Assignments and/or discussions in this class MAY awaken some feelings or memories of hardship.  It is recommended that you address such issues with a licensed mental health counselor located in the Counseling Office. If you share such hardships (e.g., via essays, email exchange, online networks, class discussion) during this course, your professor may consult, and/or share your personal information, with a licensed mental health counselor to address your hardship. The Counseling Office is in Namm 108.


Office Hours and Extra Help


Students who know they have trouble with any reading or writing assignment should come in as soon as possible. I hope to meet with each of you at least once during the semester, and final projects require individual meetings to discuss your work and ideas.  We can set up a time for a virtual meeting and I check my email daily, so feel free to reach out if you have any questions about an assignment or a lesson.


(Virtual) The Atrium Learning Center: I encourage all students to take advantage of the writing tutors at the Learning Center. This is an excellent recourse for writers of all abilities. ATRIUM LEARNING CENTER: Atrium Building G-18, Director: Judith Rockway, Phone: 718-260-5874.



Students and all others who work with information, ideas, texts, images, music, inventions, and other intellectual property owe their audience and sources accuracy and honesty in using, crediting, and citing sources. As a community of intellectual and professional workers, the College recognizes its responsibility for providing instruction in information literacy and academic integrity, offering models of good practice, and responding vigilantly and appropriately to infractions of academic integrity. Accordingly, academic dishonesty is prohibited at New York City College of Technology and is punishable by penalties, including failing grades, suspension, and expulsion.



Dates and assignments are subject to change


Unit I: Literacy Narrative


8/28        Class introduction and review of syllabus. Writing Response #1: Read Sandra Cisneros’ “Only Daughter” Write 150 word observation.


9/1          Discussion “Only Daughter.” Writing Response #2: Read Amy Tan’s “Mother Tongue” Write a 150 word observation.


9/4          Discussion on “Mother Tongue.” Writing Response #3: Read “Learning to Read” by Malcolm X. Write 150 word observation. Paper #1 Assignment sheet handed out.


9/8          Discussion on “Learning to Read.” Writing Response #4: Read James  Baldwin “If Black English Isn’t a Language, Then Tell Me, What Is?” Write 150 word observation. 


9/11        Discussion on “If Black English Isn’t a Language, Then Tell Me, What is?” Read article, Anne Lamott’s “Sh**ty First Drafts.” Write your paper!  Lab: Proposals


9/15        First Draft Workshop. Lab: Peer Review Process


Unit II: Current Issues in New York

9/22        Essay # 1 due. Watch documentary: My Brooklyn. Lab: Film discussion. Writing  Response #5: Read Kerry Dirk, “Navigating Genres” Answer Question #1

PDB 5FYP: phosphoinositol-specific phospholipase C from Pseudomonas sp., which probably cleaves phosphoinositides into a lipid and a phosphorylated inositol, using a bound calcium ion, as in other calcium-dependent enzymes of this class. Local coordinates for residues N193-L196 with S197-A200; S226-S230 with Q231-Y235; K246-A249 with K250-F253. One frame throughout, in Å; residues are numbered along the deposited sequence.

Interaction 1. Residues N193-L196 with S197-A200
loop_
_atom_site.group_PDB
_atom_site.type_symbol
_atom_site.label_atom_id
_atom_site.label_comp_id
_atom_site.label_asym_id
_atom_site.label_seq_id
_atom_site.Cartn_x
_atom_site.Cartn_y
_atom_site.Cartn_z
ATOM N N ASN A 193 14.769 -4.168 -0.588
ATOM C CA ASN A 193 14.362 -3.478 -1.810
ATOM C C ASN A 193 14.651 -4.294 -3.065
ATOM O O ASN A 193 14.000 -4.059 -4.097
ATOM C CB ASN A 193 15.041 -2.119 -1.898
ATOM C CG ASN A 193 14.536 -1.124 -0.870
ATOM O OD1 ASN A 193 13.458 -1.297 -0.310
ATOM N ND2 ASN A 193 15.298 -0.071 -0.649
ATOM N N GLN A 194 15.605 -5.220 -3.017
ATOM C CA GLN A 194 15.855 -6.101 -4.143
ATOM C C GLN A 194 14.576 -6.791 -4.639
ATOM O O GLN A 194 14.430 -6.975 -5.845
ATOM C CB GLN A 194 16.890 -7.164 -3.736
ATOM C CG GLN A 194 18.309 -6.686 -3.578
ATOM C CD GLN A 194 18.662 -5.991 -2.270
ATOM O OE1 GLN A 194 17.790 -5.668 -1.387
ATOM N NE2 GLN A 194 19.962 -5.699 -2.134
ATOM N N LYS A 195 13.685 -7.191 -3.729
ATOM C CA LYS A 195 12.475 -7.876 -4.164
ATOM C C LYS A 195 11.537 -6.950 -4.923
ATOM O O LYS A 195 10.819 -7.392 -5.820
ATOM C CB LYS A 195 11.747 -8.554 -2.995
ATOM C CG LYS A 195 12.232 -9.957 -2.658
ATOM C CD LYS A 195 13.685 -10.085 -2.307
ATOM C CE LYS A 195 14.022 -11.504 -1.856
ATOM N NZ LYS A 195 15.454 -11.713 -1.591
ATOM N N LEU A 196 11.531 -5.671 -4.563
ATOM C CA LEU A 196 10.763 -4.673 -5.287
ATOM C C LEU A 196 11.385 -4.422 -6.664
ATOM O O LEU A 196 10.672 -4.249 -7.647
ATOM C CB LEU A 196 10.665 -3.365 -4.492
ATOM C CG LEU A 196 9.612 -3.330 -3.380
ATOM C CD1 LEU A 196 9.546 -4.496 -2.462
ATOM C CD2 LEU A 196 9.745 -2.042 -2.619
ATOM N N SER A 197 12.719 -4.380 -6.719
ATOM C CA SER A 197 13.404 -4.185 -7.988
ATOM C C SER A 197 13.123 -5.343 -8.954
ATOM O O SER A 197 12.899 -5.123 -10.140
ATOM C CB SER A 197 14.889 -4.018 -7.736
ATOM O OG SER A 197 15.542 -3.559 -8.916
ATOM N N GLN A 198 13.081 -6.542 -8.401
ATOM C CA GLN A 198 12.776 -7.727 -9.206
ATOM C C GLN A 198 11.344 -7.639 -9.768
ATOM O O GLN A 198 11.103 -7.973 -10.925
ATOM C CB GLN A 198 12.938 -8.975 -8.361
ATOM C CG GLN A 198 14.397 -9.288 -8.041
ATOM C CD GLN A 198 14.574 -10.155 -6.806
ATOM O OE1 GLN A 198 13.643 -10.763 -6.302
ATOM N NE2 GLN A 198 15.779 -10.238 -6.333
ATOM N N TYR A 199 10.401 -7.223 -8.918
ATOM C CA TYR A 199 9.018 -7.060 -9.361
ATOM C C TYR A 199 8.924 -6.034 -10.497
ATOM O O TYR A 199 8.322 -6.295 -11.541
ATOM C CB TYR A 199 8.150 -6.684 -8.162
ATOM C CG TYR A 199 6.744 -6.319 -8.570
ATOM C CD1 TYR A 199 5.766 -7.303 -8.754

9/25        Discussion on “Navigating Genre.”  Response #6: Read Jessica Guerra “The Williamsburg Renaissance.” Write 150 word observation.


10/2        Discussion on “The Williamsburg Renaissance.” Lab: Brainstorming Assignment sheet #2 handed out.Assignment: Bring in a magazine or newspaper article about a topic you care about.


10/6        Discussion on magazine or newspaper article about a topic you care about. Writing   Response # 7: Write 300 words addressing how you went about researching the topic and why you chose this article. Do not upload to Blackboard. Print this observation and bring it to class.



10/9        Library Visit! Lab: Discussion on library visit and conducting research.  Writing Response #8: Read Colson Whitehead, “The Colossus of New York.” Write a 150 word observation.



10/12      Discussion on article handed out in class. Writing Response #9: Read “Richard Straub, “Responding-Really Responding-to Other Students’ work.” Write a 150 word observation.


10/16      Discussion on “Richard Straub, “Responding-Really Responding-to Other Students’   work” Lab: Reviewing Proposals


10/19      Write your first draft!



10/23        First Draft Workshop


Unit III: Final Project


10/27      Midterm Meetings Paper # 2 Due. Writing Response #10: Read Bronwyn T. Williams “Popular Culture is Killing Writing.” Write 150 word observation.


10/30      Discussion on Final Project and on “Popular Culture is Killing Writing.” Writing Response #11: Read Donald Murray, “Internal Revision.” Answer discussion question #1. Lab: Revision


11/3        Discussion on “Internal Revision.” Writing Response # 12: Bring in Mentor Text.  Write a 150 words explaining why you chose it. Print out and bring to class! Do not upload to Blackboard.


11/6        Presentations of Mentor Texts. Lab: First Steps in Final Project


11/10      Discussion on articles handed out in class. Writing Response # 13: Read Mike Rose “Writer’s Block” Write a 150 word observation.


11/13        Discussion on Writer’s Block. Lab: Grammar

11/17     Presenting your proposal

11/20     Developing ideas. Lab: Outlines

11/24      First Draft Workshop


12/1        In-Class presentations Lab: Revising




**During these final two weeks, I will hold mini-conferences during class to discuss papers and grades**


12/4        In-class revision workshop: Bring your writing for portfolio Lab: Discussion on author statements

12/8        In-class proofreading workshop: Bring your most updated version of all your writing

12/15      Submit your completed portfolio today Lab: Portfolio Review


12/18      Final Class